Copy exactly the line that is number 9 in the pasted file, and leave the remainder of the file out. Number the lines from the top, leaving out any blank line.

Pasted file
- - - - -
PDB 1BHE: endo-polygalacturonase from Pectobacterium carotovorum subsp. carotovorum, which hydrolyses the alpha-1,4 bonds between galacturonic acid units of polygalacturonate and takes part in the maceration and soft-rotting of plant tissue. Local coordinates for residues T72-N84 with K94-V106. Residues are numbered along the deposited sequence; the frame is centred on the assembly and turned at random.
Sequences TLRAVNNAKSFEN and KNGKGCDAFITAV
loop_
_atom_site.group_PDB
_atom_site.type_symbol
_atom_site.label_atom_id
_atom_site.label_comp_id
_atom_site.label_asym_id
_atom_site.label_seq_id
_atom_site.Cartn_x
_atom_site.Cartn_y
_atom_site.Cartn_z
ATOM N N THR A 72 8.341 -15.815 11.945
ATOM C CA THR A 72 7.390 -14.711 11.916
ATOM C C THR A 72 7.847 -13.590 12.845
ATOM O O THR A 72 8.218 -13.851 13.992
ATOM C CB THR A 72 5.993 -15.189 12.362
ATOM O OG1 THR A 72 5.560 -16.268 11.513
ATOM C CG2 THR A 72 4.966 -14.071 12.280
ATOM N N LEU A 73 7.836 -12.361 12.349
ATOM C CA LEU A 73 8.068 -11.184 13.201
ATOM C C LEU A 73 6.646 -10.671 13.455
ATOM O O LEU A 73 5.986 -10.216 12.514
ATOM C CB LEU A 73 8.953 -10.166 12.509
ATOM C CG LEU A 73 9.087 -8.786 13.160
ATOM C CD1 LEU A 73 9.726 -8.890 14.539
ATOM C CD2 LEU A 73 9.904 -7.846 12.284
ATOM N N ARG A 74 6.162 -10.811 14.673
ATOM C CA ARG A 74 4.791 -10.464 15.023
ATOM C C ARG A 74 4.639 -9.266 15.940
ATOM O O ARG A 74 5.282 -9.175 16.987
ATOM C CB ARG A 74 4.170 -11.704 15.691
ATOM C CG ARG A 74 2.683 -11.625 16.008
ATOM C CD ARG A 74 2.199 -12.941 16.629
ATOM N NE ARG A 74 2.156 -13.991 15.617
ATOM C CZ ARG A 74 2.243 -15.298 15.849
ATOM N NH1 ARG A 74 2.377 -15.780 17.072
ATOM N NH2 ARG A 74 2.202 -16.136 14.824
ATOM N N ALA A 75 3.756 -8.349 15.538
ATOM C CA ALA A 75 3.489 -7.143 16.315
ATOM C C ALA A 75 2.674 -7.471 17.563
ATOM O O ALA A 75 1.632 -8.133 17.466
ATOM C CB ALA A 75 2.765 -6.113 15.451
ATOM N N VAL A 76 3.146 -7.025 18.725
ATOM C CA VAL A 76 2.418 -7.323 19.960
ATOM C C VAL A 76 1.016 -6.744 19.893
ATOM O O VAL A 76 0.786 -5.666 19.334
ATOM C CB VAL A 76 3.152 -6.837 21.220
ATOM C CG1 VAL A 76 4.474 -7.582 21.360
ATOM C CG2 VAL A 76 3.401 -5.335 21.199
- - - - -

_atom_site.label_seq_id